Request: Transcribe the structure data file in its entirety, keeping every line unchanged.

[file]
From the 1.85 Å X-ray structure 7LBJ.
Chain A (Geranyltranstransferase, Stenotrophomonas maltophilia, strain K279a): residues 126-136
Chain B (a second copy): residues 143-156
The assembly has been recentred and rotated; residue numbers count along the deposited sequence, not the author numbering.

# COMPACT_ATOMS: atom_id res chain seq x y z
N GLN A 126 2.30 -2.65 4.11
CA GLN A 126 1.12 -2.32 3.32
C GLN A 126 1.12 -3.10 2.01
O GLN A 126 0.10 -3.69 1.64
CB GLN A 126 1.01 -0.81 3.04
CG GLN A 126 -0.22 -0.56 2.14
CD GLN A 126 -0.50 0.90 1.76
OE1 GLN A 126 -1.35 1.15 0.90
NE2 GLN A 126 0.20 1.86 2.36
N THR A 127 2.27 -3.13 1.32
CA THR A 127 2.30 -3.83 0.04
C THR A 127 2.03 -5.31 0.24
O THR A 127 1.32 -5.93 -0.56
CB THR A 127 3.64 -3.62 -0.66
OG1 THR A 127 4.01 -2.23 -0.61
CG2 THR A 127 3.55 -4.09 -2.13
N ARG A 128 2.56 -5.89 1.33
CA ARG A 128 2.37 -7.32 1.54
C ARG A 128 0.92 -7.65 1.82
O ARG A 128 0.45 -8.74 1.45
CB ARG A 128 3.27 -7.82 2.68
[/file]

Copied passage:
From the 1.85 Å X-ray structure 7LBJ.
Chain A (Geranyltranstransferase, Stenotrophomonas maltophilia, strain K279a): residues 126-136
Chain B (a second copy): residues 143-156
The assembly has been recentred and rotated; residue numbers count along the deposited sequence, not the author numbering.

# COMPACT_ATOMS: atom_id res chain seq x y z
N GLN A 126 2.30 -2.65 4.11
CA GLN A 126 1.12 -2.32 3.32
C GLN A 126 1.12 -3.10 2.01
O GLN A 126 0.10 -3.69 1.64
CB GLN A 126 1.01 -0.81 3.04
CG GLN A 126 -0.22 -0.56 2.14
CD GLN A 126 -0.50 0.90 1.76
OE1 GLN A 126 -1.35 1.15 0.90
NE2 GLN A 126 0.20 1.86 2.36
N THR A 127 2.27 -3.13 1.32
CA THR A 127 2.30 -3.83 0.04
C THR A 127 2.03 -5.31 0.24
O THR A 127 1.32 -5.93 -0.56
CB THR A 127 3.64 -3.62 -0.66
OG1 THR A 127 4.01 -2.23 -0.61
CG2 THR A 127 3.55 -4.09 -2.13
N ARG A 128 2.56 -5.89 1.33
CA ARG A 128 2.37 -7.32 1.54
C ARG A 128 0.92 -7.65 1.82
O ARG A 128 0.45 -8.74 1.45
CB ARG A 128 3.27 -7.82 2.68